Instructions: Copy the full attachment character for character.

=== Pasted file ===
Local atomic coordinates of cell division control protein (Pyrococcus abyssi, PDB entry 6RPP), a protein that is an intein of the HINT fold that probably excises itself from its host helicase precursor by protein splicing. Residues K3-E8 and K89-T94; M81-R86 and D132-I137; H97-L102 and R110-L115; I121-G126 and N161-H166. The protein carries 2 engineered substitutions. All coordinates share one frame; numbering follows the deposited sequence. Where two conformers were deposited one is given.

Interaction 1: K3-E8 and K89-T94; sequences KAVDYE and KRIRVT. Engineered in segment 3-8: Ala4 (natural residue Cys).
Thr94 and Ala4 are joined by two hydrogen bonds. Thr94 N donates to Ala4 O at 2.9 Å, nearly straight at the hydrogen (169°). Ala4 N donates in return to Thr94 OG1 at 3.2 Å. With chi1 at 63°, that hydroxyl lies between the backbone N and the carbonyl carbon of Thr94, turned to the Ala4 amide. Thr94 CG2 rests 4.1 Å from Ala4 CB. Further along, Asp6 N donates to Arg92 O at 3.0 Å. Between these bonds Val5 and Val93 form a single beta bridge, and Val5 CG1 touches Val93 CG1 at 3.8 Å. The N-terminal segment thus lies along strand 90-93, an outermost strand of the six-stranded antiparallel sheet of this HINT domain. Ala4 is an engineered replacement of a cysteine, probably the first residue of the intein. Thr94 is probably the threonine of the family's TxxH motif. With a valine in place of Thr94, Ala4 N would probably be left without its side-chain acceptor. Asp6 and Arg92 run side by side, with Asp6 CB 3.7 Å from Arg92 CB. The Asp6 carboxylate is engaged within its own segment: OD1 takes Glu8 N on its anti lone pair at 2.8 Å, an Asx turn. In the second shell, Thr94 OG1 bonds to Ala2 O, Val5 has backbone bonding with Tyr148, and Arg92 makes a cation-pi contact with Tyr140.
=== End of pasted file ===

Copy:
Local atomic coordinates of cell division control protein (Pyrococcus abyssi, PDB entry 6RPP), a protein that is an intein of the HINT fold that probably excises itself from its host helicase precursor by protein splicing. Residues K3-E8 and K89-T94; M81-R86 and D132-I137; H97-L102 and R110-L115; I121-G126 and N161-H166. The protein carries 2 engineered substitutions. All coordinates share one frame; numbering follows the deposited sequence. Where two conformers were deposited one is given.

Interaction 1: K3-E8 and K89-T94; sequences KAVDYE and KRIRVT. Engineered in segment 3-8: Ala4 (natural residue Cys).
Thr94 and Ala4 are joined by two hydrogen bonds. Thr94 N donates to Ala4 O at 2.9 Å, nearly straight at the hydrogen (169°). Ala4 N donates in return to Thr94 OG1 at 3.2 Å. With chi1 at 63°, that hydroxyl lies between the backbone N and the carbonyl carbon of Thr94, turned to the Ala4 amide. Thr94 CG2 rests 4.1 Å from Ala4 CB. Further along, Asp6 N donates to Arg92 O at 3.0 Å. Between these bonds Val5 and Val93 form a single beta bridge, and Val5 CG1 touches Val93 CG1 at 3.8 Å. The N-terminal segment thus lies along strand 90-93, an outermost strand of the six-stranded antiparallel sheet of this HINT domain. Ala4 is an engineered replacement of a cysteine, probably the first residue of the intein. Thr94 is probably the threonine of the family's TxxH motif. With a valine in place of Thr94, Ala4 N would probably be left without its side-chain acceptor. Asp6 and Arg92 run side by side, with Asp6 CB 3.7 Å from Arg92 CB. The Asp6 carboxylate is engaged within its own segment: OD1 takes Glu8 N on its anti lone pair at 2.8 Å, an Asx turn. In the second shell, Thr94 OG1 bonds to Ala2 O, Val5 has backbone bonding with Tyr148, and Arg92 makes a cation-pi contact with Tyr140.